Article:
I just finished the aftermath of a battle scene. I can see the rounded backs of the wounded inching off the battlefield in the blue moonlight like worms after a rain as clear as if I'm watching a movie. I have no idea what led up to the battle. I know the MC will take her Riders and try to cut the enemy supply lines in order to slow down the pursuit of her retreating army. Beyond that, nothing.

I brought you a Savannah to keep all of you warm, not just your toes.

Sweet Little Savvannah

Janet Reid said...

MB Owen, that bear paw is on a live grizzly. S/he was being tagged for study, not stuffing.

And I agree with you. Hunting a creature like that feel sacrilegious to me.

Craig said...

Can you work with a timeline? When I agreed to try to write I thought it would be sci-fi. Things, as usual, got weird and a timeline developed. Outlines got flushed as editing moved the pieces around. Now I have four outlines for the first work and none for the follow through works.

MB Owen said...

Oh! I'm so glad you cleared that up, Janet. It sort of made my Saturday to hear it wasn't dead.

What an interesting client/woman she must be to be out tagging grizzlies!

Susan Bonifant said...

MB Owen, I'm with you. My day improved immediately.

Colin Smith said...

It's Saturday. I slept in. And I was going to send you some pictures of Sam the Cat... but it seems I'm late to the party on that one. *sigh* Oh well.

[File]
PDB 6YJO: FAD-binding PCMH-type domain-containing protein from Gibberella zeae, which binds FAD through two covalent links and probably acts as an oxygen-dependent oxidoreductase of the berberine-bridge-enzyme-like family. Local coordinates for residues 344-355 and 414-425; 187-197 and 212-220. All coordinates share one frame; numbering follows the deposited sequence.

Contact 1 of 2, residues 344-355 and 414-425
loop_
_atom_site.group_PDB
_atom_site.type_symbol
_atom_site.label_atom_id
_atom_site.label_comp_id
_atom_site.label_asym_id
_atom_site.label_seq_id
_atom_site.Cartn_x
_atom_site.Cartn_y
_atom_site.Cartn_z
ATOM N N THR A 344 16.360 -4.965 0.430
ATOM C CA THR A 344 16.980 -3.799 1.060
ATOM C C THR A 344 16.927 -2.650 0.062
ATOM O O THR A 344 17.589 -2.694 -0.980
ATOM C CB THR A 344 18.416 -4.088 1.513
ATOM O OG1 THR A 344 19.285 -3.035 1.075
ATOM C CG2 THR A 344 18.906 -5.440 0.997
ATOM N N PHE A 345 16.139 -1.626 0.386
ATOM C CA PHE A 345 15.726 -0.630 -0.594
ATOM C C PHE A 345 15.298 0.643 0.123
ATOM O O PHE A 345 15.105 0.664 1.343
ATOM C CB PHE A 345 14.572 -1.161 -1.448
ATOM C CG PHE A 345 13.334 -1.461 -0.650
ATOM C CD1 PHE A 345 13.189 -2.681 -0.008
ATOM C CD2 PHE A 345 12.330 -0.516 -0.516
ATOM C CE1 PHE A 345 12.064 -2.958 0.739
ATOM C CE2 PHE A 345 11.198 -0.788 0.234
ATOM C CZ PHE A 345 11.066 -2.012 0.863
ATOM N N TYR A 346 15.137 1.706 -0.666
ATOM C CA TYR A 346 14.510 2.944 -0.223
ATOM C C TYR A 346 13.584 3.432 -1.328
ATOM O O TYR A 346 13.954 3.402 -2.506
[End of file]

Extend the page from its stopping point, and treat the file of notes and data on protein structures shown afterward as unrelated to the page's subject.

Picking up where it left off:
I could probably muster up a query blurb on upcoming projects, largely because I've found that to be a good way to start--i.e., writing the query before writing the novel. It really helps make sure all the necessary elements are there (protagonist, antagonist, crisis, etc.), and identify major weaknesses before I've even started the first chapter. Of course, there could be no guarantees that what I say the story is now is what the story will be in three months' time. :)

Good question, Julie!

Angie Brooksby-Arcangioli said...

I wonder what a concept statement look like.

Here was my dog with a something the neighbours fished.
Jack Russell and tuna

Julie, love your Savvannah, she's beautiful. What kind of cat is she? I'd love to have a cat and a horse but I'm allergic to their dandruff.

AJ that cute kitty makes you want to squeeze it. Kudos to the photographer.

Baby is also beautiful.